So I now say,"Truthful, not neutral."
-There's a difference.-Yes.
Truthful is bringing the truth.
Neutral can be creatinga false equivalence
between this faction...
(applause and cheering)
I'm really glad you agree,
because it's to youwho I'm reporting the news,
and I really want you to know
that I go out of my wayto bring you the truth.
And the truth is actually there.
You can find the truth.
And there are facts,and there are figures.
And then there are other things.
-And you can't conflate the two.-Yes.
Or equiv... or createan equivalence there.
I learned thatin Bosnia, Trevor.
I covered the Bosnia war,
-and there was one side that wasmassacring another side. -Yeah.
And we were expected to somehowcreate a moral equivalence,
and there wasn't any.
And so, in order to be truthful,I had to tell the truth,
which was that one side wasbeing massacred by another side.
And that's how you getto an end, to a resolution,
when you actuallyhave the truth.
Now, um, you've also spent
extensive periodsin the Middle East.
You've covered everythingin the Middle East,
-and even, I guess, in partsof North Africa, as well. -Yup.
-Looking at what happenedin Turkey... -Mm.
...you are going, "What ishappening in this place?"
Everyone was watching, saying,
-"Is it a coup?Is it not a coup?" -Yeah.
The president came out and said,it's not a coup
because the generalsare not involved in this,
but there are military personnel
who are tryingto take over the country.
The coup dies down,and now, all of a sudden,
it seems, from some sides,
maybe the presidentstaged the coup?
And there's WikiLeaks and...
-You're an expert.-Yeah.
I don't get to talk to expertson this often.
What is happeningin that world?
I think that little bit could bea bit of a conspiracy theory.
But I do think that, look,all of a sudden,
everything seems to becoming to a head.
You had that horribleISIS attack in Nice.
And barely 24 hours later,
you had this attempted coupin Turkey.
What I think is what happenedis that there were
a good number of peoplewithin the military
who decided that they didn'tlike President Erdogan anymore,
for whatever reason:A, is he becoming too much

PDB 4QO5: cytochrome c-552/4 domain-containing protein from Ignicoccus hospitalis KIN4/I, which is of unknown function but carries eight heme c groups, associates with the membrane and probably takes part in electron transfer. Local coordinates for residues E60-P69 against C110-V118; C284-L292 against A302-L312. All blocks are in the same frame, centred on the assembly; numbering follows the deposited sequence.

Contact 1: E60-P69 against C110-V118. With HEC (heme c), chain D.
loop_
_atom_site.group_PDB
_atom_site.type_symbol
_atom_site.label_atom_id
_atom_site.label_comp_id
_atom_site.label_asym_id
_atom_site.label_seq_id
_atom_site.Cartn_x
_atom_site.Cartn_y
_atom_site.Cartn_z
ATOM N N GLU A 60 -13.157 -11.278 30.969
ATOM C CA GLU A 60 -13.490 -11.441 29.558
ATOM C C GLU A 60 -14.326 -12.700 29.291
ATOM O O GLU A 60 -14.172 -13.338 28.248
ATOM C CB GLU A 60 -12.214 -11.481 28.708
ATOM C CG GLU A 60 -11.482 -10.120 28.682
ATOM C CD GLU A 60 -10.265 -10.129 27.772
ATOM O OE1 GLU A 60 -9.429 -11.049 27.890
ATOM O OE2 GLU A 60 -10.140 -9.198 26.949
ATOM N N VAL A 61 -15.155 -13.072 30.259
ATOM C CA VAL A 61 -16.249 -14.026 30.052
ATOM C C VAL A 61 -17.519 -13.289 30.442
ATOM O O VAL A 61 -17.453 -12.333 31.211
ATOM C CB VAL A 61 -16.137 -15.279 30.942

of an Islamist president?
The military isfiercely secular.
-Uh, is he becomingtoo autocratic? -Yeah.
From their perspective--the president's perspective--
this was a plot, uh, you know,sort of... sort of inspired
by a guy who's sitting herein Pennsylvania.
But what's happening now is thatA, the people came out,
and they refused to allowthe coup to take place.
That, I think,is a triumph for democracy.
-Because the people stopped it,yes. -The people stopped it.
They really did.He called the people out,
and they came out,the president did.
But, you know,there's a massive crackdown now.
You know, 50,000 peopleare being either detained,
uh, suspended from their jobs,or under investigation,
including members of the press.
So I think we wait to seehow this plays out.
When you see somethingplay out like that,
a president like Erdogan, whomany have said is autocratic,
many have said, you know,denounces free speech,
and, I mean, he's lockedpeople up, he's arrested them
for making jokes about himand so on,
and then you see someonelike Donald Trump,
who has said he wantsto get rid of the libel laws,
he wants to go outand go after journalists
or satiristswho say things about him,
and the people supportboth of these people.
Do you see a pathwhereby Donald Trump
could get to that same place?
'Cause Americans always go:It can't happen here,
-Yeah.-let me tell you something,
-Mm-hmm.-it won't happen here, okay?
We're different, okay?
Yeah, I think that that's true.That is true.
This is a democracywith a First Amendment
and a very, very, you know,
closely guardedfreedom of expression
and freedom of the press.
But it is guardedbecause it is fragile,
and we have to make surethat nothing and no one
can assault this basic rightthat makes America strong,
this First Amendment
and all its amazingconstitutional protection.
I could sitand talk to you for hours,
but, uh... I will haveto watch you on television.
-And I'll watch you. -Thank youso much for being here.
-Thank you. Thank you.-I really appreciate it.
Amanpour airs weeknightson CNN and CNN International.
Check your local listings.Christiane Amanpour, everybody.
We'll be right back.
-♪ -(applause, cheering)